"One reason why children become targets is the predator's fear of rejection and need for power. It leads them to people who are powerless to reject them," clinical psychologist Arnett Gaston tells ABC News.

"Children are not in a position to reject and often not in a situation to defend themselves."

All the attention that comes from being a suspect in JonBenet's death may feed into the obsessions that stand out in the taped conversations.

"Just by being the suspect, the fantasy becomes real. Now more people are involved -- the police, the authorities, the media," Gaston says. "All this reinforces Karr's fantasy."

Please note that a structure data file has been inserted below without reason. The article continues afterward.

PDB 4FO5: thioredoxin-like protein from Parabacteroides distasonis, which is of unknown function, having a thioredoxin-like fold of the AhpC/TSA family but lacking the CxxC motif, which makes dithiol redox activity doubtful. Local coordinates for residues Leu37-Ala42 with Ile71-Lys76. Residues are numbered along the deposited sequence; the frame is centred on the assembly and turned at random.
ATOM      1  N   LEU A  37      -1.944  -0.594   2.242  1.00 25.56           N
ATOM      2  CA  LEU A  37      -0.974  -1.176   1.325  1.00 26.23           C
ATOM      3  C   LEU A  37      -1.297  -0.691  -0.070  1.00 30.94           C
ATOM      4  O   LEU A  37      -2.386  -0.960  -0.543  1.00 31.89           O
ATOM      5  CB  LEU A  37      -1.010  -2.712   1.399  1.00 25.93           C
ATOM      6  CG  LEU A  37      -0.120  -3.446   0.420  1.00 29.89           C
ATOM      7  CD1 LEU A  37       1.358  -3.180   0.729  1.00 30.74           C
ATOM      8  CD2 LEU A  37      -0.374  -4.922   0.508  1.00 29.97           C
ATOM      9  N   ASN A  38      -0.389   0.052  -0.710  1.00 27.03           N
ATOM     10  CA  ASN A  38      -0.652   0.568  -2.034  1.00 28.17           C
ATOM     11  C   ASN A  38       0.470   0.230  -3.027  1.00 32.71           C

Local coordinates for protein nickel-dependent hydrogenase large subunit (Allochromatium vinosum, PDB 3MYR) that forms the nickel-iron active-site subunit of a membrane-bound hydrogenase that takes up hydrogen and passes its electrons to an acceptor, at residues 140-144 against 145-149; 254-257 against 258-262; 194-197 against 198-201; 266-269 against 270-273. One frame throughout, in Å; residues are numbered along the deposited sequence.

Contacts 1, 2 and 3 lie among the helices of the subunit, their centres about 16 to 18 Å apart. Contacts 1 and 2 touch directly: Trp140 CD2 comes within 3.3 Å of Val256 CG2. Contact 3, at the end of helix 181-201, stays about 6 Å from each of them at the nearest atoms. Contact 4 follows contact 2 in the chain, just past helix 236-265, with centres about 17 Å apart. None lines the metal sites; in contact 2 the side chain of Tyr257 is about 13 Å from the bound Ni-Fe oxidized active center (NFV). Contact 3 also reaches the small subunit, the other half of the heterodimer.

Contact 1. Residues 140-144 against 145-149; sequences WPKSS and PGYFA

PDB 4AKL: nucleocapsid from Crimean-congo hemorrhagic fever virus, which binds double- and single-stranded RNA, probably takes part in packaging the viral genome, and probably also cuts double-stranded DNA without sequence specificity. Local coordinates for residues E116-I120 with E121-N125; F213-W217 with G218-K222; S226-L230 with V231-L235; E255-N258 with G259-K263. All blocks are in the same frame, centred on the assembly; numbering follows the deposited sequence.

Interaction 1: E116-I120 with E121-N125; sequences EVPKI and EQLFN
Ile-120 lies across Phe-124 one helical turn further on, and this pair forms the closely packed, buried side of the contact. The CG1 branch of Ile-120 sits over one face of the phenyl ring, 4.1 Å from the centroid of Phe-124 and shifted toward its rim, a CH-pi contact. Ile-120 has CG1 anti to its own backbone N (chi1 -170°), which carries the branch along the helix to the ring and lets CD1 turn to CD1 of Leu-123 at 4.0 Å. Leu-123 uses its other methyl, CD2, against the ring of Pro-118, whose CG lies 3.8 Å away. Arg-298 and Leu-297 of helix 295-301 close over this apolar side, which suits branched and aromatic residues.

As forensic specialist Trimarco observes, "Now there will always be a bond in history between JonBenet Ramsey and John Mark Karr."

Whether the tapes would be admissible as evidence in this newest case against Karr remains unclear. One clear obstacle would be determining definitively that the man speaking on the tape is John Mark Karr.

Plus, when it comes time for a jury to convict, the strength of physical evidence collected from the crime scene could speak louder than any voice on any recording.

Almost overnight, John Mark Karr went from being a total unknown to the prime suspect in America's most-watched criminal cold case. If he is the man in Hutchens' recording, Karr may have been right to wonder, "I hope this [conversation] doesn't … come back to haunt me."